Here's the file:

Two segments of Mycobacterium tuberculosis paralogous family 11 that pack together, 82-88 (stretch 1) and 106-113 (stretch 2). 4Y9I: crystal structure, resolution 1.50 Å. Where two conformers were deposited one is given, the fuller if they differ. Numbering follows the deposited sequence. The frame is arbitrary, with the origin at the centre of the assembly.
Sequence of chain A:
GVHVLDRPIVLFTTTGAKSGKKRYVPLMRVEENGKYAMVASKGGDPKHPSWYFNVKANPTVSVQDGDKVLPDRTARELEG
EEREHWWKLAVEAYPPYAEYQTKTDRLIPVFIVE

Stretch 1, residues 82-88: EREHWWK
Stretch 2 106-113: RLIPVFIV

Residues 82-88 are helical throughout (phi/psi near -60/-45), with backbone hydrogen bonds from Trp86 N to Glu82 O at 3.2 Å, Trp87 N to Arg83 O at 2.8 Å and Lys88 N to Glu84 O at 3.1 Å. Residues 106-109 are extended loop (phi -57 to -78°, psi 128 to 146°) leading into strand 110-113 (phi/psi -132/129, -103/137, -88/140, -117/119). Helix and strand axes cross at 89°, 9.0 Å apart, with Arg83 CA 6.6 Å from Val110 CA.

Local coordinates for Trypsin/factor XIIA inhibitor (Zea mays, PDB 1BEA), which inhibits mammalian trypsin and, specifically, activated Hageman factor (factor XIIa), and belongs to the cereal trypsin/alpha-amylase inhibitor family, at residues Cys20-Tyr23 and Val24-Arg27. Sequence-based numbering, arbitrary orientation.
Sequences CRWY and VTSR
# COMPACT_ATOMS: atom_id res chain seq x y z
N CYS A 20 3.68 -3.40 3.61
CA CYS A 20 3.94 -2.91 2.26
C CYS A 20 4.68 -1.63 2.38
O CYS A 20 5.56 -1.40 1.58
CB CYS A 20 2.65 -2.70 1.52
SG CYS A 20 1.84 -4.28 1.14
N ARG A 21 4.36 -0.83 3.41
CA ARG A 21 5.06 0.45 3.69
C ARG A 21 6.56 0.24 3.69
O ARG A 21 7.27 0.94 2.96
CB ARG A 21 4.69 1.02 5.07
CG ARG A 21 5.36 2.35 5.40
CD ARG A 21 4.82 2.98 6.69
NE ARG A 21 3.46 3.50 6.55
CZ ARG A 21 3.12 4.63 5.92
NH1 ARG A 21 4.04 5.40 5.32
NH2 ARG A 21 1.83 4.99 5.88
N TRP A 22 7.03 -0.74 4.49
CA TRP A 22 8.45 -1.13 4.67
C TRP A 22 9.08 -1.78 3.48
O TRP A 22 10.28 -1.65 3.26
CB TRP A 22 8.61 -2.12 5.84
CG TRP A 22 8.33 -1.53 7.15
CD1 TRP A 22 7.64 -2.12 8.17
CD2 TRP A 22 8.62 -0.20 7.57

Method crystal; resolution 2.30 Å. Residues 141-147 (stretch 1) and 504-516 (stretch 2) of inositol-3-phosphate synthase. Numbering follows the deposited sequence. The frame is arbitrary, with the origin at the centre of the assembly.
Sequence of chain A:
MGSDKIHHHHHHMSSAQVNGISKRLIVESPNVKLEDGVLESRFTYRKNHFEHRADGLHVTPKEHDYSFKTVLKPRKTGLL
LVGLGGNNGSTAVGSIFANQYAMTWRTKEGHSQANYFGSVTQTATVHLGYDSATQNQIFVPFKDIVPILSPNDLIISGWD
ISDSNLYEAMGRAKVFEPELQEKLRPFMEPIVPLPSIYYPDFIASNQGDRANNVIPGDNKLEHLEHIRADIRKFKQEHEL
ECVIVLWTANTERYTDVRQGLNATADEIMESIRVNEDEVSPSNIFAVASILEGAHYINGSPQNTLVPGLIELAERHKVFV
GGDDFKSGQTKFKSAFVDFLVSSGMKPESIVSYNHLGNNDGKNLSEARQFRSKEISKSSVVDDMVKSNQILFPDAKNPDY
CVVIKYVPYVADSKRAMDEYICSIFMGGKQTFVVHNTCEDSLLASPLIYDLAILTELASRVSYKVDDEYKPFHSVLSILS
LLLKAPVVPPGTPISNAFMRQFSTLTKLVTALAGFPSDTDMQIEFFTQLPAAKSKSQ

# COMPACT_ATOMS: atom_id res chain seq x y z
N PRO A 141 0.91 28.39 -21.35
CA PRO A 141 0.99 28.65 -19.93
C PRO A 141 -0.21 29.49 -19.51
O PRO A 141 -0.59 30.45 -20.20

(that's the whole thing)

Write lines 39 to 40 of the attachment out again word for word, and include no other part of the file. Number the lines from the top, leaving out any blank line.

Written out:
LVGLGGNNGSTAVGSIFANQYAMTWRTKEGHSQANYFGSVTQTATVHLGYDSATQNQIFVPFKDIVPILSPNDLIISGWD
ISDSNLYEAMGRAKVFEPELQEKLRPFMEPIVPLPSIYYPDFIASNQGDRANNVIPGDNKLEHLEHIRADIRKFKQEHEL